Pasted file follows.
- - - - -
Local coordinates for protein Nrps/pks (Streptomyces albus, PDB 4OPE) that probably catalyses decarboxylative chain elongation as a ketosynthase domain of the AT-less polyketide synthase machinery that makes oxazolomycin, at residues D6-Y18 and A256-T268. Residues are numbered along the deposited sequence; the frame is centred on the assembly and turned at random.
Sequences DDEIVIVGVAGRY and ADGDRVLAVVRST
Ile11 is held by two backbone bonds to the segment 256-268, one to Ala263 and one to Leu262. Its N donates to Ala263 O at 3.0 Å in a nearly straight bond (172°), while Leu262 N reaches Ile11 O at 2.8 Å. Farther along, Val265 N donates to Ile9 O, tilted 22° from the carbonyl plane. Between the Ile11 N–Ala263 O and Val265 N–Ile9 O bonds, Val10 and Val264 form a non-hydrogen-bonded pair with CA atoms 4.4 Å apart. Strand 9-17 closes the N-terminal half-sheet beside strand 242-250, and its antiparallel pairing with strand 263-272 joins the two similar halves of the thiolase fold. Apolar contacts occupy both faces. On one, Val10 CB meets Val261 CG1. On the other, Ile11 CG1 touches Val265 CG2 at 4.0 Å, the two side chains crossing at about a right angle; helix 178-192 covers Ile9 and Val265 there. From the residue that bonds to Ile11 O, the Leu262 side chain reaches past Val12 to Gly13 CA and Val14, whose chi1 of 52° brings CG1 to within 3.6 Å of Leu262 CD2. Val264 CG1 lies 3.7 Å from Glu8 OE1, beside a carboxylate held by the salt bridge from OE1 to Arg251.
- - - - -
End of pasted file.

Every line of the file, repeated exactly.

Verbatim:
Local coordinates for protein Nrps/pks (Streptomyces albus, PDB 4OPE) that probably catalyses decarboxylative chain elongation as a ketosynthase domain of the AT-less polyketide synthase machinery that makes oxazolomycin, at residues D6-Y18 and A256-T268. Residues are numbered along the deposited sequence; the frame is centred on the assembly and turned at random.
Sequences DDEIVIVGVAGRY and ADGDRVLAVVRST
Ile11 is held by two backbone bonds to the segment 256-268, one to Ala263 and one to Leu262. Its N donates to Ala263 O at 3.0 Å in a nearly straight bond (172°), while Leu262 N reaches Ile11 O at 2.8 Å. Farther along, Val265 N donates to Ile9 O, tilted 22° from the carbonyl plane. Between the Ile11 N–Ala263 O and Val265 N–Ile9 O bonds, Val10 and Val264 form a non-hydrogen-bonded pair with CA atoms 4.4 Å apart. Strand 9-17 closes the N-terminal half-sheet beside strand 242-250, and its antiparallel pairing with strand 263-272 joins the two similar halves of the thiolase fold. Apolar contacts occupy both faces. On one, Val10 CB meets Val261 CG1. On the other, Ile11 CG1 touches Val265 CG2 at 4.0 Å, the two side chains crossing at about a right angle; helix 178-192 covers Ile9 and Val265 there. From the residue that bonds to Ile11 O, the Leu262 side chain reaches past Val12 to Gly13 CA and Val14, whose chi1 of 52° brings CG1 to within 3.6 Å of Leu262 CD2. Val264 CG1 lies 3.7 Å from Glu8 OE1, beside a carboxylate held by the salt bridge from OE1 to Arg251.